Google Patents Adhesive Hoods For Its Autonomous Cars
With autonomous vehicle technology still in its early stages, there have been a few unfortunate accidents in which self-driving cars were at fault. Now, Google is taking precautions to reduce the chance of pedestrian injuries.
According to Gizmodo, the company was granted a patent this week for an adhesive hood. The invention would ideally catch pedestrians who have been struck, in order to prevent them from falling and being hit a second time by forward-moving vehicles.
The proposed adhesive will be "activated on contact and will be able to adhere to the pedestrian nearly instantaneously," the patent explains. The surface of the adhesive layer would be coated with an "eggshell-like" material that would protect the car from debris, and "break away in the event of a pedestrian impact."
The company filed the front hood adhesive patent in November 2014—two years after it was granted a patent for "transitioning a mixed-mode vehicle to autonomous mode"—arguing that pedestrian safety hasn't gotten the same level of attention as vehicle or passenger safety.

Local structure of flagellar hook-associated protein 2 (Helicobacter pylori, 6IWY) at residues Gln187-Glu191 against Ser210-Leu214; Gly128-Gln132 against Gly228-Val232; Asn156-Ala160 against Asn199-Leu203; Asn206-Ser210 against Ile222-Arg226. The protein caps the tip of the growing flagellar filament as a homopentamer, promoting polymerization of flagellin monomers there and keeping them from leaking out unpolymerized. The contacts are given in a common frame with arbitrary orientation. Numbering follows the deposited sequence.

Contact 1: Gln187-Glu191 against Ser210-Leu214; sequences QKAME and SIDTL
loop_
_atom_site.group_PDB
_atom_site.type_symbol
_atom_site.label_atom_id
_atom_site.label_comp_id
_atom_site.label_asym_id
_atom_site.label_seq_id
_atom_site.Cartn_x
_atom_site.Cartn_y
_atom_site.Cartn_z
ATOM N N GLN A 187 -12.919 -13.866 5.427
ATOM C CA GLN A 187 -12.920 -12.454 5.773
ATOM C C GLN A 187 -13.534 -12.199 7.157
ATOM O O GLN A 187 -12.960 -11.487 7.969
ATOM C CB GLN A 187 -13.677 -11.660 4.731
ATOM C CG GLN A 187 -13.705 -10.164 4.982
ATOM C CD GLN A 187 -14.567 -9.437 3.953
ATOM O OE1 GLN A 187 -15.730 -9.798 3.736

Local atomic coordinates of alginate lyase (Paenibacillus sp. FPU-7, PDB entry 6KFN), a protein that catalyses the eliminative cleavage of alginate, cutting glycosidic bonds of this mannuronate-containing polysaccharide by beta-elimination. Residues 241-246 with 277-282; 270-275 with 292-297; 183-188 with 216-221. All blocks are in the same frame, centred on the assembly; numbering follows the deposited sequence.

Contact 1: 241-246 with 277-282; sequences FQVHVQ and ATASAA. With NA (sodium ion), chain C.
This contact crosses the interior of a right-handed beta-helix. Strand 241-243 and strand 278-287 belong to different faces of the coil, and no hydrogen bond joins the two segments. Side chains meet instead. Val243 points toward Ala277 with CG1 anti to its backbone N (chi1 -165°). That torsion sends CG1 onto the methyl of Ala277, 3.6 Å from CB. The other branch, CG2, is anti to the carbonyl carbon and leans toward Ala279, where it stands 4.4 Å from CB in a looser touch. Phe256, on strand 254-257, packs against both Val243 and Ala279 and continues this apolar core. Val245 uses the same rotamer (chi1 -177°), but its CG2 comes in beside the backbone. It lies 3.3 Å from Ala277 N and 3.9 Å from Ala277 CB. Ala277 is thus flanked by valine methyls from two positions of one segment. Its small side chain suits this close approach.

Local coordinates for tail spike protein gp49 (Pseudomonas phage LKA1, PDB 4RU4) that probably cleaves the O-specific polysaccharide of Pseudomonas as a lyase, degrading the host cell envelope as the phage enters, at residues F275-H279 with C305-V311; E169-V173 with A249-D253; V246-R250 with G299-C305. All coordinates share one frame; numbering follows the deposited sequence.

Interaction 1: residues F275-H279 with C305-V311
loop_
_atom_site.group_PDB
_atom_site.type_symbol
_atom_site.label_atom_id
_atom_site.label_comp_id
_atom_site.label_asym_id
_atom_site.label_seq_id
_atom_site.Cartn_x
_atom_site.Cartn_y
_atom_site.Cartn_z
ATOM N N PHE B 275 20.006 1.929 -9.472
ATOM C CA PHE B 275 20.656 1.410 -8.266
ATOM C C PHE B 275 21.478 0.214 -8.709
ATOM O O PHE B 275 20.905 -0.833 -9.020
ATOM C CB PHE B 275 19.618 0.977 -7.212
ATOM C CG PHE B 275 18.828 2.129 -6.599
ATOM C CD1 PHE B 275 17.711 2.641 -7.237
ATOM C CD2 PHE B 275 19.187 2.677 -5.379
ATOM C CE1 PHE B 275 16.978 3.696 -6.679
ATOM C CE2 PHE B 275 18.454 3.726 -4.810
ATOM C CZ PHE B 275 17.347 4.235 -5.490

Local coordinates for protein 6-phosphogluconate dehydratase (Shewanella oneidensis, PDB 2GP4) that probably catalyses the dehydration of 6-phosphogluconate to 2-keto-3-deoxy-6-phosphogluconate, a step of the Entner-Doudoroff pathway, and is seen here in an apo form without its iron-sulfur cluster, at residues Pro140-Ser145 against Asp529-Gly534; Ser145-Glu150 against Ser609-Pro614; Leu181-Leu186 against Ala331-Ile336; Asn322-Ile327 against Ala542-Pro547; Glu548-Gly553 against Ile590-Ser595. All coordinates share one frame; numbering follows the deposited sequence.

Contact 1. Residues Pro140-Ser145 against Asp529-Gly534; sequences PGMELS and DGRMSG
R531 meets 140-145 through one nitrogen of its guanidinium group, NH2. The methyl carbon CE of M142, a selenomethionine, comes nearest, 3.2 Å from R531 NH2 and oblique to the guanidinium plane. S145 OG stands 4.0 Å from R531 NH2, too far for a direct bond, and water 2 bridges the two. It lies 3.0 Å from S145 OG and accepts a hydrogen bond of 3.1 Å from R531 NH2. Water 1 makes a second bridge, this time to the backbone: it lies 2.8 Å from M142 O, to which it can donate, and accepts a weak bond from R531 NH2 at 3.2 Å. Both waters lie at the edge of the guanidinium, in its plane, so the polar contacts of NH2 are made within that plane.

"Vehicle bumpers are generally designed to absorb energy to prevent injury to the vehicle during a collision, but generally do not provide significant protection for a pedestrian struck by the vehicle," the patent reads.
Google points out that existing technology—including Jaguar's modification that lifts the car hood to a certain degree on impact and the external airbags used on certain Volvo models in Europe—does not resolve the issue of secondary impact.
Still, the adhesive hood may not available for a while—if ever. "We hold patents on a variety of ideas," a Google spokesperson told The Mercury News. "Some of those ideas later mature into real products and services, some don't."
Images via U.S. Patent and Trademark Office.